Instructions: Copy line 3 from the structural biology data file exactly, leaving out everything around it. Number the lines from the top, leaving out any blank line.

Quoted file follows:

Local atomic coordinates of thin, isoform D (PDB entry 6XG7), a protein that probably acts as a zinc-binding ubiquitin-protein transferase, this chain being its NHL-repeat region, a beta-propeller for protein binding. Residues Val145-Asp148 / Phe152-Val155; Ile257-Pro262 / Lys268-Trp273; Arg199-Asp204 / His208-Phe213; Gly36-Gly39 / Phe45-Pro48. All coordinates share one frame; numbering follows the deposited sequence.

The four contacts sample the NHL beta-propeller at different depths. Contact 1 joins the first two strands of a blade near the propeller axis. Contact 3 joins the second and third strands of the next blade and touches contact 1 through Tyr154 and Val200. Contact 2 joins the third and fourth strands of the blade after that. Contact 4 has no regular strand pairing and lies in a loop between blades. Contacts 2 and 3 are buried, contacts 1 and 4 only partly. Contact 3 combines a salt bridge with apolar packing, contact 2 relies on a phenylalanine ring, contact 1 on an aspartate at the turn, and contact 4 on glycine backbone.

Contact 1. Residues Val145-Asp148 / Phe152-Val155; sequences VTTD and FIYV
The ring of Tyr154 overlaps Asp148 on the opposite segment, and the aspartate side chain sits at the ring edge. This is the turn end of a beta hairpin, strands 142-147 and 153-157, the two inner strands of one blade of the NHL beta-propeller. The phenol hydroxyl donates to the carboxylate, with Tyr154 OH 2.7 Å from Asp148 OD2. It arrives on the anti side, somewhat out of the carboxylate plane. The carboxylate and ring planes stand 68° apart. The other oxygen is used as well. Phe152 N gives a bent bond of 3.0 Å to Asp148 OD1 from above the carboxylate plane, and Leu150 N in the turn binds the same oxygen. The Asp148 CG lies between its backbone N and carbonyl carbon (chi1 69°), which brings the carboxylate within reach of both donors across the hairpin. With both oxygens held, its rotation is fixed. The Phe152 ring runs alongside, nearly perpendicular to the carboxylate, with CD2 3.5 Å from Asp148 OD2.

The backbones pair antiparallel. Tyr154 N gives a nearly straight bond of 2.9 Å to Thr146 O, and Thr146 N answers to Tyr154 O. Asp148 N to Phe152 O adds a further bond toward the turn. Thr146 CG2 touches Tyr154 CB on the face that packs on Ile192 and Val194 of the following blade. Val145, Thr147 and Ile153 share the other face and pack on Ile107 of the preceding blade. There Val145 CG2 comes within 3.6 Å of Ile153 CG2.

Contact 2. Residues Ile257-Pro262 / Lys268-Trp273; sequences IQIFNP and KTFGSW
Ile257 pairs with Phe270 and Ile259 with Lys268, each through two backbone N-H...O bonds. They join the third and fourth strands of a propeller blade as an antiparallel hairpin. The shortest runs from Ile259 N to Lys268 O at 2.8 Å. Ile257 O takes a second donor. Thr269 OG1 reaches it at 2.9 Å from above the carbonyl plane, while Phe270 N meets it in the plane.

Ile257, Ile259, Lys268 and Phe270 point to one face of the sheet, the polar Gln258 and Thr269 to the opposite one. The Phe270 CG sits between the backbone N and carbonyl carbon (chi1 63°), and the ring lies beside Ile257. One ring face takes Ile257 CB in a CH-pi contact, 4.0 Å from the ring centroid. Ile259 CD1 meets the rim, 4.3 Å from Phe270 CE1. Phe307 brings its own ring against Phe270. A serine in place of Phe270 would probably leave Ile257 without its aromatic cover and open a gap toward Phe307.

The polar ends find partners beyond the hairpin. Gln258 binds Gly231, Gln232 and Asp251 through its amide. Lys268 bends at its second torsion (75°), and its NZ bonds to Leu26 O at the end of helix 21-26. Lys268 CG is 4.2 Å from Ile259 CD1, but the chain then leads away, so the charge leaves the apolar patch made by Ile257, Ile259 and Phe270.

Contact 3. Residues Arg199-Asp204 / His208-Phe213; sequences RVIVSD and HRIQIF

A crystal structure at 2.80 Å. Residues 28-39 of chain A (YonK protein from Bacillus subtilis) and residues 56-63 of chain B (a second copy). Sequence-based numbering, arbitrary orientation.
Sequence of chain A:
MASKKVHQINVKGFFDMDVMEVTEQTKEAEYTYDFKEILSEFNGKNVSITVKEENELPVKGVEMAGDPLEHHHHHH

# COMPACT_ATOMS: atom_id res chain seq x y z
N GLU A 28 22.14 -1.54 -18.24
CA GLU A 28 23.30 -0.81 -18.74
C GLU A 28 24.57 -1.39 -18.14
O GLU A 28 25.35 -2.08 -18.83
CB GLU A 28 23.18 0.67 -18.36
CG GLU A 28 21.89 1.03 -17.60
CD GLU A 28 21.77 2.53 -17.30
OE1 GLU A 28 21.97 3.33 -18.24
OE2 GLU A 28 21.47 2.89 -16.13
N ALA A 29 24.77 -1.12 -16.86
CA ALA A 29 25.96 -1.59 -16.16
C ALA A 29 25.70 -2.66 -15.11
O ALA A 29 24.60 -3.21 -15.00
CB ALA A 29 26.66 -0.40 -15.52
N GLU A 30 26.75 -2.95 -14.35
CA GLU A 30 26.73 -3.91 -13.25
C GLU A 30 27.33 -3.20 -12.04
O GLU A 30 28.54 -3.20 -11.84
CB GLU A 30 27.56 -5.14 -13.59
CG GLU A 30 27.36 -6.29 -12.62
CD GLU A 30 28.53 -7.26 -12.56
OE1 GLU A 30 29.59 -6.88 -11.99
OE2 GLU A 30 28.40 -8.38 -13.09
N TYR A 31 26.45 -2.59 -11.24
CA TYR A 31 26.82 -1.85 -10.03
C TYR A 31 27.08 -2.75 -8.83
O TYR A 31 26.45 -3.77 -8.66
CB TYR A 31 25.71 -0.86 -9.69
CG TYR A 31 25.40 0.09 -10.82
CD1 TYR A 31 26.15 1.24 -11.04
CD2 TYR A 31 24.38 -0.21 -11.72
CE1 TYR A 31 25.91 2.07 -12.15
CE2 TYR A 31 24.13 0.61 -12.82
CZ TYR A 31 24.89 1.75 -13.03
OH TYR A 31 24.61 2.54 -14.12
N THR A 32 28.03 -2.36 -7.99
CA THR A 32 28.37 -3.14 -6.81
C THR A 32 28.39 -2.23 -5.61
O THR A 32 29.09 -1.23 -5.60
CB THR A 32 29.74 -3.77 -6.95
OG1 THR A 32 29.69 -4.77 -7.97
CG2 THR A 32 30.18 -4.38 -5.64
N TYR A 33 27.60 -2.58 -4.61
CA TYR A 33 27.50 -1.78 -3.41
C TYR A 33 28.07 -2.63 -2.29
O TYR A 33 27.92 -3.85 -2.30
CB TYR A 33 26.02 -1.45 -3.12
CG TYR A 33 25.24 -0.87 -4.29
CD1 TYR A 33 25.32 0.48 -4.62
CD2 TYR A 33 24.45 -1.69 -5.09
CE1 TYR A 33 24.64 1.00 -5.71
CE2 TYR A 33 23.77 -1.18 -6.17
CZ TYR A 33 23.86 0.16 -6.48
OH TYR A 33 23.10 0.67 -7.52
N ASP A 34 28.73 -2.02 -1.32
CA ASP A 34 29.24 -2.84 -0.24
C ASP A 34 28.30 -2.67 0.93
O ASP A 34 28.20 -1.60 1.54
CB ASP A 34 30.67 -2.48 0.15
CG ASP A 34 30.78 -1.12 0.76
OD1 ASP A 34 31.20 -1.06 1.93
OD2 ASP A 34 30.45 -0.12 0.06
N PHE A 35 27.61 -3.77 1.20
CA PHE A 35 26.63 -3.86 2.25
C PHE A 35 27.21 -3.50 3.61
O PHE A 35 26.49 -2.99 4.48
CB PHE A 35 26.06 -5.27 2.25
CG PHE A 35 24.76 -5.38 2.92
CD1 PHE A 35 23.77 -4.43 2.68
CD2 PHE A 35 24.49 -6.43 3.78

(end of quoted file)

Contact 1. Residues Val145-Asp148 / Phe152-Val155; sequences VTTD and FIYV